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PhD Seminar – Characterization of the role and pathways of microRNA-184 during skin and corneal development and homeostasis

22/08/2019 @ 14:00 - 16:00 IDT

The skin and the cornea are situated at the surface of our body and eye, providing us protection against external insults such as microorganisms, toxicants and physical injury. These tissues share many features including structure, function and common molecular pathways in health and disease. The dynamic replenishment of these tissues depends on very similar epithelial stem cells that give-rise to progenitors that proliferate, differentiate, while migrating towards the tissue surface where they become terminally differentiated and die. Elucidating the molecular circuitry of stem cells and their regulation is required for understanding the etiology of numerous epithelial diseases.

MicroRNAs play a role in various physiological processes including tissue regeneration and diseases. miR-184 is a highly evolutionary conserved microRNA from fly to human. The importance of miR-184 was underscored by the discovery that point mutations in miR-184 gene lead to corneal/lens blinding disease. However, miR-184-related function in vivo remained unclear. Here, we have generated for the first time two mouse models: Mir184 null mice, a model that allows loss-of-function experiment and inducible gain-of-function transgenic (K14-rtTA;Mir184Tg/+) mouse. Mir-184 null mice displayed attenuated differentiation evident by increase in the expression of the stem cell (SC) marker p63 and epidermal hyperplasia linked with increased cell proliferation. In agreement, Mir184-transgenic expression was associated with reduced proliferation, epidermal thinning and premature differentiation. In vitro study has demonstrated that miR-184 activates Notch pathway and differentiation through direct repression of the SC marker K15 and of FIH1. Similar to Notch1 deficient mice, Mir-184-null mice developed larger tumors compare to the wild type mice. Interestingly, Mir184-knockouts displayed corneal stromal thinning and reduced number of stromal cell density, thereby recapitulating some of the phenotypes observed in patients carriers of Mir184 mutation. RNA sequencing followed by in silico analysis revealed a set dysregulated corneal epithelial gene linked with cell adhesion, response to injury, epithelial-stromal crosstalk and keratoconus. In line with defects in basement membrane components in keratoconus, occasional detachment of the corneal epithelium from the underlying stroma were evident in Mir184-null cornea. A drastic reduction in the basement membrane protein Nidogen 1, coincided with diminished expression of the transcription factor Myb, a putative regulator of Nid1 gene. Interestingly, Mir184-null animals delayed wound closure, and enhanced progenitor cell proliferation.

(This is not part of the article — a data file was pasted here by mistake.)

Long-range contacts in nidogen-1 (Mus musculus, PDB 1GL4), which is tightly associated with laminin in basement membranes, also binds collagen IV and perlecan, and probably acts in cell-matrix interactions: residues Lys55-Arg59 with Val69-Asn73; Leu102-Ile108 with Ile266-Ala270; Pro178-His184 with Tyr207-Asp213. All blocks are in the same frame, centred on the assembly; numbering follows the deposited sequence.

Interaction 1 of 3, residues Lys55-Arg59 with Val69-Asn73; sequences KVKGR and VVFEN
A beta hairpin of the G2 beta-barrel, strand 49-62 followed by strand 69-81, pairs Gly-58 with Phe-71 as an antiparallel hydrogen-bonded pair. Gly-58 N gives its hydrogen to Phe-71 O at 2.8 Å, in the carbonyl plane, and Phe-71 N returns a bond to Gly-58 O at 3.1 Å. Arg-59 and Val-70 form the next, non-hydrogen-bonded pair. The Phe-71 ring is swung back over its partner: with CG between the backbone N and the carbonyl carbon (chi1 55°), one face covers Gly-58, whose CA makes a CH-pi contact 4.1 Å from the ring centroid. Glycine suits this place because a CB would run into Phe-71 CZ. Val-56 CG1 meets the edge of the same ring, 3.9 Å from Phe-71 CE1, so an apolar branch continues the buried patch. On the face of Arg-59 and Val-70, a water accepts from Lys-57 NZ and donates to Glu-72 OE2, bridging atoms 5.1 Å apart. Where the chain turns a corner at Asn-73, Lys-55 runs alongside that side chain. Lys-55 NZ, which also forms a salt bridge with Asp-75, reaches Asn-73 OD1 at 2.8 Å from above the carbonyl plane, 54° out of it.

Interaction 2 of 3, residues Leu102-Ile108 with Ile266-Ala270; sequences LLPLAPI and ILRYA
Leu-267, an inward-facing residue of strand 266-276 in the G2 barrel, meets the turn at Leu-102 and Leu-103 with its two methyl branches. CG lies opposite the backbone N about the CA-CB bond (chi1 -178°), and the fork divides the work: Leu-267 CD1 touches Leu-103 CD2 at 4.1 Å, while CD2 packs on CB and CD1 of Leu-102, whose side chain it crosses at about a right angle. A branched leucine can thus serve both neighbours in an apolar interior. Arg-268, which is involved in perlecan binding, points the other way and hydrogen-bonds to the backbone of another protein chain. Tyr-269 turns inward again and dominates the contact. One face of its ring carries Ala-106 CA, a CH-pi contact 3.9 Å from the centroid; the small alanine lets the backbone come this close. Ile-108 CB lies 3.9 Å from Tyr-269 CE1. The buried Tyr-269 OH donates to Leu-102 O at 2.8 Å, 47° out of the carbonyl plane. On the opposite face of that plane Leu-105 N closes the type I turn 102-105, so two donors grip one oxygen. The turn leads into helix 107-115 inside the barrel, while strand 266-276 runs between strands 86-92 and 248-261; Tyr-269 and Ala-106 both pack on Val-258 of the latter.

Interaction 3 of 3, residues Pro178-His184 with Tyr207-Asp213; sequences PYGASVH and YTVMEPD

Altogether, we propose that miR-184 induces epidermal differentiation and that it plays a role as a tumor suppressor in the epidermis and by targeting K15 and FIH1, while miss-expression or mutation in miR-184 results in impaired homeostasis. Additionally, we conclude that miR-184 regulates corneal stromal thickness, and corneal epithelial cell commitment, proliferation and adhesion to the basement membrane.


14:00 - 16:00
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